Google has a patent application published today (via Engadget) that would make the standard system of unlocking a device much more intelligent, using a smartphone’s built-in sensor to change your security settings on a sliding basis depending on where the phone finds itself. This would allow a user to make it easier to unlock a phone while in the comfort of their own home, while making it more difficult when the device is in a public place.
The invention is clearly designed to make it harder for a stranger or unwanted intruder to access your phone and its data when it may be easily lifted from your pocket or bag while in transit or at a public location like a cafe. In the end it’s a convenience feature, more than a security one, since the most secure option would be to use the most intrusion-resistant method of screen locking available at all times. But making things easier to access at home makes a lot of sense, in terms of decreasing friction and potential displeasure with the general user experience.
The patent as described also contains a provision that would allow for a third authentication method to be set for a second so-called “familiar area.” This would allow for a number of different possibilities, like setting different levels of security for home, work and the rest of the world, for instance. It’s a handy and noteworthy wrinkle in the patent app, since it could also make it possible to essentially set up a specific security profile required in professions where on-site security of data and mobile devices is paramount.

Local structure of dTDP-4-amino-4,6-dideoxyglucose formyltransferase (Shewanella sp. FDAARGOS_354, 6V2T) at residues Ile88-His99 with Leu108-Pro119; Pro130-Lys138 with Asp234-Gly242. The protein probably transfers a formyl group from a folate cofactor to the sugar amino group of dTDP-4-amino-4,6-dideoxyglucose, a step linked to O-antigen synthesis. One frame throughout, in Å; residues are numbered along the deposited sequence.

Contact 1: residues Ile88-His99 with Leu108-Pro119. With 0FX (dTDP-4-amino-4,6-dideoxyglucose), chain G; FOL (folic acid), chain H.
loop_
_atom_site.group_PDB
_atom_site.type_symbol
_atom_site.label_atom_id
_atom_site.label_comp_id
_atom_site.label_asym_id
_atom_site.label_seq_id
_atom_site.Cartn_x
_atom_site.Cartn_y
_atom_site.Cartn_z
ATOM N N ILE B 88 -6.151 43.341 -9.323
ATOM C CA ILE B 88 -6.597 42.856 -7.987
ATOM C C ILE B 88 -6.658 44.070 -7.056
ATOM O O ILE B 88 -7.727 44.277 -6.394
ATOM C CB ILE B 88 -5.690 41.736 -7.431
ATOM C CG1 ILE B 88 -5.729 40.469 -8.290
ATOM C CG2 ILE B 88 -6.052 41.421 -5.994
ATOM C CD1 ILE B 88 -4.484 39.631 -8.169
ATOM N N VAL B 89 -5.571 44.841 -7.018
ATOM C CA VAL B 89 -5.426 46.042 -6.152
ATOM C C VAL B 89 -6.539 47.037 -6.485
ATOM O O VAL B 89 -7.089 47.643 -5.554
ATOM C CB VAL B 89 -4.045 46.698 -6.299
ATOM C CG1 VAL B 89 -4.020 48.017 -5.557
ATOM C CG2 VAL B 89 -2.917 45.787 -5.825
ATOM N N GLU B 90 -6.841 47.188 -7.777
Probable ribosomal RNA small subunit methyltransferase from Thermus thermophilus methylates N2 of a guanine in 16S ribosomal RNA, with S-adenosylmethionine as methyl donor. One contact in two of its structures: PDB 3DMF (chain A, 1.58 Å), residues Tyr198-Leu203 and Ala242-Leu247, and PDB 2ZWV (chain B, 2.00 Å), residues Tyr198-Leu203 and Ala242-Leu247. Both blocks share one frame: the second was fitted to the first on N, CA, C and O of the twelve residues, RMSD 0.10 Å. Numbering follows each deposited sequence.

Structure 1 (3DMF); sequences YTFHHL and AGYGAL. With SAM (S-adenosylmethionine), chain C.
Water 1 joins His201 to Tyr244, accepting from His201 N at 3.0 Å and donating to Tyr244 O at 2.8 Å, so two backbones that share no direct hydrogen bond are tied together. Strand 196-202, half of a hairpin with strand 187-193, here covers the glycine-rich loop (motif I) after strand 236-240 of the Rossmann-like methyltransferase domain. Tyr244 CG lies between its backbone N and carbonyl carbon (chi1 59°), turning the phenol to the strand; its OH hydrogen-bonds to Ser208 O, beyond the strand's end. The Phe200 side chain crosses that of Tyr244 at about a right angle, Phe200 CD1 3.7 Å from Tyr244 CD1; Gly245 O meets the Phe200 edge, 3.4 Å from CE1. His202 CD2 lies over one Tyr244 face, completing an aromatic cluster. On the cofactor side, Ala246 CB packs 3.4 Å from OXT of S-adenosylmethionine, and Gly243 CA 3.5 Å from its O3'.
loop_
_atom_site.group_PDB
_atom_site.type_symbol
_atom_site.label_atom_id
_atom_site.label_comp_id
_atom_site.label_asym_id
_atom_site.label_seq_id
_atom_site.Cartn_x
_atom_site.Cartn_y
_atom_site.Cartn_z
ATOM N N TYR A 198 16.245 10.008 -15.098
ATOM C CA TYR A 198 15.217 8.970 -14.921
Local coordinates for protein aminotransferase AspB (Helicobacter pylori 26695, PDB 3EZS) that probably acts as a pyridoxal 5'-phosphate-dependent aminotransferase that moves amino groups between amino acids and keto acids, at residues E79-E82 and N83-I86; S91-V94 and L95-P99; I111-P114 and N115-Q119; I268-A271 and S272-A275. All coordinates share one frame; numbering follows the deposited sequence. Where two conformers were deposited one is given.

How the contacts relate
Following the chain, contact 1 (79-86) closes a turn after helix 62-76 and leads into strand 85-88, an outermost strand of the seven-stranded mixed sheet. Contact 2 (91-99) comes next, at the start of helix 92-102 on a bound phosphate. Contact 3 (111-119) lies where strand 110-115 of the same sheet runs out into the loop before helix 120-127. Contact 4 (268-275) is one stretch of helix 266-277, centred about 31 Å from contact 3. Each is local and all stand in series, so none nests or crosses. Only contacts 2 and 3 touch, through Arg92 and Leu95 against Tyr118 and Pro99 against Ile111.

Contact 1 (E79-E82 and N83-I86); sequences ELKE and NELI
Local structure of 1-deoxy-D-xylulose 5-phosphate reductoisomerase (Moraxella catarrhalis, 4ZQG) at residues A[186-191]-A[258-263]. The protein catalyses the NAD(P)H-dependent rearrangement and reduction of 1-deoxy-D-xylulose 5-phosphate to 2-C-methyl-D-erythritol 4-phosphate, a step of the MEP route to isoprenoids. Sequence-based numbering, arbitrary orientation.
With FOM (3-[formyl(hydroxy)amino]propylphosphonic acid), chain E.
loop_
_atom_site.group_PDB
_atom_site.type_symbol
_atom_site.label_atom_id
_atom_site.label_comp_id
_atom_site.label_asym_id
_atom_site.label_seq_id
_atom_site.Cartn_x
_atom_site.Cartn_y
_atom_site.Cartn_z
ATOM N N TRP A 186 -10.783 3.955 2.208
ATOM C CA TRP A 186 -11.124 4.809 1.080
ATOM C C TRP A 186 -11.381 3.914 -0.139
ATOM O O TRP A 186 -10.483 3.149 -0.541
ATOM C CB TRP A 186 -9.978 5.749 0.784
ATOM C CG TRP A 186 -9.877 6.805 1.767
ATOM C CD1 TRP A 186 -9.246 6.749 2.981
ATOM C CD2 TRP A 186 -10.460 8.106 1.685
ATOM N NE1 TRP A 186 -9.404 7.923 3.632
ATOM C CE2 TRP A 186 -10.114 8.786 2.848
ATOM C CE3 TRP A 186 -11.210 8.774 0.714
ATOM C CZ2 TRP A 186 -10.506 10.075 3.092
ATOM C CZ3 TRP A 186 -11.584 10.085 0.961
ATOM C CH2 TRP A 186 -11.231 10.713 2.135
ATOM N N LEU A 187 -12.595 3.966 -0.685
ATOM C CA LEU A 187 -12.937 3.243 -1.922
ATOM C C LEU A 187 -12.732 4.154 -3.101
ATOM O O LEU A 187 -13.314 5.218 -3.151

There are a lot of ways this could potentially be useful, in fact, and it’s one of those context-based features that Google seems to be focusing on with Google Now and recent updates to apps like Keep. In the future, you have a different phone depending on where you go, and that’s something most of the tech giants seem to be working on.